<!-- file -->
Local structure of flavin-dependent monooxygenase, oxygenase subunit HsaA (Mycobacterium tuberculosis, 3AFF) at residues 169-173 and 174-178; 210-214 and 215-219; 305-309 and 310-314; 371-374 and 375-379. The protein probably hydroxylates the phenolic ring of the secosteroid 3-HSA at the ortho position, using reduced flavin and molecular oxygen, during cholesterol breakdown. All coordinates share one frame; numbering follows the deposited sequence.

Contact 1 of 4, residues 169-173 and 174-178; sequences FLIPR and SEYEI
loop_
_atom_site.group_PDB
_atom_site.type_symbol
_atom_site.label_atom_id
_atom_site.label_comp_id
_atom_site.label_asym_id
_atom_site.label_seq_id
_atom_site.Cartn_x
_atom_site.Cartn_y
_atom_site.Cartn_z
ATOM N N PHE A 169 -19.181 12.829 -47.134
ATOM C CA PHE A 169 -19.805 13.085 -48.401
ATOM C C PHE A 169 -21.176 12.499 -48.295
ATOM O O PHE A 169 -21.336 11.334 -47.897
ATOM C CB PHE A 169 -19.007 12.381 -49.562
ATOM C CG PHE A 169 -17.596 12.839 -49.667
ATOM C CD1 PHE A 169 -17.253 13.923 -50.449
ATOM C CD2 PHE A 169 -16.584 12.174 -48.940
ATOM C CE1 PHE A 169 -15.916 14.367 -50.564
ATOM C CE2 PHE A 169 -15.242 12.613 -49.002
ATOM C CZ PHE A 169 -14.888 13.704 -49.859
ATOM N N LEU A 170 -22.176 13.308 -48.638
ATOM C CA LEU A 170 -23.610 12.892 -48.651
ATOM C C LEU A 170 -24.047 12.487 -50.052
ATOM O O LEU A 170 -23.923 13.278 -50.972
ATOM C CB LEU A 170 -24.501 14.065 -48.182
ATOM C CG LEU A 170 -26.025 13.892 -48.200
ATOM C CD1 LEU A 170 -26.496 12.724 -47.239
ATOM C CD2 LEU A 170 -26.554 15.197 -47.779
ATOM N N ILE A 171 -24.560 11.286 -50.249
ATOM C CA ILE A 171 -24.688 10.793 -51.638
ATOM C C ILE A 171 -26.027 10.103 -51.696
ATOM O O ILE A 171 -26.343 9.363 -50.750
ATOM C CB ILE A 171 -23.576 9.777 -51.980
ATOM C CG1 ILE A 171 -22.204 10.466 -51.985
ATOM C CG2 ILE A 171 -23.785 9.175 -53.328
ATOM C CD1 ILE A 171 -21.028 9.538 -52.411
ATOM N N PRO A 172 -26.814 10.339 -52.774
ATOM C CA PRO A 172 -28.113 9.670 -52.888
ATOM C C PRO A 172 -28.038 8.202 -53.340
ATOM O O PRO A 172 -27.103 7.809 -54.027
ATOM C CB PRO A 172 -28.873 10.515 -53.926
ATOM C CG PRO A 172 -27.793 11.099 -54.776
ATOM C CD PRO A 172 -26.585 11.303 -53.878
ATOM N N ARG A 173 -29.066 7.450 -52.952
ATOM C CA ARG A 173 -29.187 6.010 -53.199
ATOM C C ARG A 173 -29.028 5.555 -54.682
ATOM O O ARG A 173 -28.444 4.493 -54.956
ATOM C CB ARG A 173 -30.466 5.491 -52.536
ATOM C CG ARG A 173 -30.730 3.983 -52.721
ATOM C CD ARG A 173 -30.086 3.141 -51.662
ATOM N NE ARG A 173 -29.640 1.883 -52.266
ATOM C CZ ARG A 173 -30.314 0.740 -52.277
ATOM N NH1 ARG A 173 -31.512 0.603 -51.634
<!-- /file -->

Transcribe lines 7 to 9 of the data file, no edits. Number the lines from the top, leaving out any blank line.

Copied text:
_atom_site.label_comp_id
_atom_site.label_asym_id
_atom_site.label_seq_id